Homeowners choose to install surveillance cameras for a variety of reasons, but there are 2 major things to consider before making such a large investment for the equipment, installation, and connectivity, of this sometimes complicated and expensive peace of mind.
Where are you recording?
Before looking to install cameras you will consider where you would like them to be placed. Maybe you are looking to monitor the living areas of your home or perhaps you need to keep an eye on the property surrounding your house. Knowing where you want the cameras will help you determine the other qualities necessary to have the appropriate system installed.
Sometimes, you want those entering your home or property to know that you have a surveillance system. Other times it is in a homeowner’s best interest to keep cameras tucked away. This decision will help you decide if you can settle for standard camera styles or need something less discreet that can easily be hidden away from prying eyes.
Security cameras cannot just be purchased and placed anywhere. For example, a camera meant for indoor use will not feature a water-resistant housing and will be quickly damaged in the rain. On the other hand, spending money on a weather-proof camera for inside your home would simply be a waste.
Choosing how you will power your home’s security cameras will depend largely on their locations and how many you are looking to place on your property. There are three types of power supplies available for home security camera systems including battery operation, single-camera connections or multi-camera hubs available.
Why are you recording?
Some homeowners only want to record at night while they are sleeping or during the day while they are away at work. If it is one or the other than you can save money by purchasing cameras specifically for the time of day at which they will be recording. This way you don’t pay for features that you won’t be using.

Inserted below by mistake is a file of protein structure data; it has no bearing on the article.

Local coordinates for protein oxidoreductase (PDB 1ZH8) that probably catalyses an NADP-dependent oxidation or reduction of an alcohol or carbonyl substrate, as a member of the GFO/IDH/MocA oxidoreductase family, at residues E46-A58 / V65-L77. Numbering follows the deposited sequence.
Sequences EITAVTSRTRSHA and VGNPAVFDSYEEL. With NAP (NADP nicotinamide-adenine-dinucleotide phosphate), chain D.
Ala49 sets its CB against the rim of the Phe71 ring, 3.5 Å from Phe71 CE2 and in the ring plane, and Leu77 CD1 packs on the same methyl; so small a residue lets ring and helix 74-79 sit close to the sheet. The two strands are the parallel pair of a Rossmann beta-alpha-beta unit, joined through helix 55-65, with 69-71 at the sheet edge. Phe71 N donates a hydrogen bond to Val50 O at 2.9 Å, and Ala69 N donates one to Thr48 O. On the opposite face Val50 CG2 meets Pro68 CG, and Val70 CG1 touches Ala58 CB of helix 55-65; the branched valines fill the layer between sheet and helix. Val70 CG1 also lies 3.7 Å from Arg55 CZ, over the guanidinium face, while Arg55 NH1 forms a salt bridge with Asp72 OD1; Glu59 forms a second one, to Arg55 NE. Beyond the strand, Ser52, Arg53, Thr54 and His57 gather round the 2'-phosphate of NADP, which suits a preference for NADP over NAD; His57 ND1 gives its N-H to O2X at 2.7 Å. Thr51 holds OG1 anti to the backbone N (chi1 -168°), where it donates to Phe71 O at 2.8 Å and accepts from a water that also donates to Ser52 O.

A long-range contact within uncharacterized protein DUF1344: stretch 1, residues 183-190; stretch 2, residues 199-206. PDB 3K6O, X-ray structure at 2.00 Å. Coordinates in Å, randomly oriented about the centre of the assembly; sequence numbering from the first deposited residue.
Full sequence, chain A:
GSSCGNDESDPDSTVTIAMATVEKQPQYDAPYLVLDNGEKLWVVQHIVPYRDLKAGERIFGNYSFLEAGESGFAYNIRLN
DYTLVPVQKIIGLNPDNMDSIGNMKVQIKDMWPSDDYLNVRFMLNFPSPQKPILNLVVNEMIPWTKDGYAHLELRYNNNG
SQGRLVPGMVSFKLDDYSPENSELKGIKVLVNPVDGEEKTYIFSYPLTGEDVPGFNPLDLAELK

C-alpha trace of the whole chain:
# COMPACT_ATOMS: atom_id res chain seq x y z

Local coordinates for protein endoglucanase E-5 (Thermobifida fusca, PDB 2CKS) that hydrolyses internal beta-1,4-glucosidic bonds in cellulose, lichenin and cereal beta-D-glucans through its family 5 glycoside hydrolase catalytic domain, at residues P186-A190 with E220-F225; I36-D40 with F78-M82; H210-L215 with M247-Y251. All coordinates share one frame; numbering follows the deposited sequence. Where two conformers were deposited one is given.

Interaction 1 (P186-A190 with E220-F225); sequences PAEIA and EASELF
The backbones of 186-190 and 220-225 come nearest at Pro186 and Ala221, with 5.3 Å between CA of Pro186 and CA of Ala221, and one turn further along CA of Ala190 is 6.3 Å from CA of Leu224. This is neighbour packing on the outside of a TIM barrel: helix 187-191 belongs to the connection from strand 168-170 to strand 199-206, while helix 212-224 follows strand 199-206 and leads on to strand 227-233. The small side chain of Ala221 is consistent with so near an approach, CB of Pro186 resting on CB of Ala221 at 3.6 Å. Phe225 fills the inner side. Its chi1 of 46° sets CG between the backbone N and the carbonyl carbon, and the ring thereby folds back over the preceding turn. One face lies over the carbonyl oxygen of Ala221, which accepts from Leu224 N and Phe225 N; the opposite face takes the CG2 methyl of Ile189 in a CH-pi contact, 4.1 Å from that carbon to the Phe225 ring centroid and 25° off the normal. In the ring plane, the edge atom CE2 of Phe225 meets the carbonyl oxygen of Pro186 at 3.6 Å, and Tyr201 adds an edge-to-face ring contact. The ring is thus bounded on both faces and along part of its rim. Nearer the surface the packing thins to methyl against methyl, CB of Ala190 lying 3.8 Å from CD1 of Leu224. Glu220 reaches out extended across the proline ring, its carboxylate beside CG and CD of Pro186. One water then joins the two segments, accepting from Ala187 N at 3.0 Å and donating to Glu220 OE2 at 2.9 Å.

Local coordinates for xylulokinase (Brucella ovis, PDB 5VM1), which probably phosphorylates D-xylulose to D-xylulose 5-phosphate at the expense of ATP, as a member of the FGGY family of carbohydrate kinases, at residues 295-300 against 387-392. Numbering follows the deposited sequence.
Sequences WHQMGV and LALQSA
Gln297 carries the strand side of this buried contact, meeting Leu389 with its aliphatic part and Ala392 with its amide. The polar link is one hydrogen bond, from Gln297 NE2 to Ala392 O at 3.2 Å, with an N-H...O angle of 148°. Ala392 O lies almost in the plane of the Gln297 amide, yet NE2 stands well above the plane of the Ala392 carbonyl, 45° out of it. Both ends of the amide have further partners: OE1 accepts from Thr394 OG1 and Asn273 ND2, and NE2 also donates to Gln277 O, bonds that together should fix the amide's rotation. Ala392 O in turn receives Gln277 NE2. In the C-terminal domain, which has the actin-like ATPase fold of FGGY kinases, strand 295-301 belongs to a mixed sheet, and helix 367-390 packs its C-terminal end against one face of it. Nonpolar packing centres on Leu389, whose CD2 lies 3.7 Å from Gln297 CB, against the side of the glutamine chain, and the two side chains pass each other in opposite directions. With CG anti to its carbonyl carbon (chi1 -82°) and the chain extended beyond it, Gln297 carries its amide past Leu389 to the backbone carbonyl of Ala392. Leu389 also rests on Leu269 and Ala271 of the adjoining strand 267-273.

The security systems of yore are no longer and new technologies have amped up their quality to astonishing heights. These newer cameras are capable of recording in high-definition if you feel the need, but even standard definition cameras offer images with great quality.
On large properties, homeowners may want their cameras to have a clear view of the outlying property. Longer focal lengths allow images at greater distances to remain in clear focus, but these lenses can cost more. For monitoring closer to home, a smaller focal length may be all you need.
One thing that has not changed in security camera systems is the availability of recording options. You can buy cameras that only record when activated by motion or others that record continuously. Even the old intermittent-snap style cameras are still available for those that don’t need full video.
If you decide to install security cameras in or around your home, you must first be sure of why and where you would like to monitor. Based on your answers to those questions, your choices will be vast. Just be sure not to spend money on unneeded features.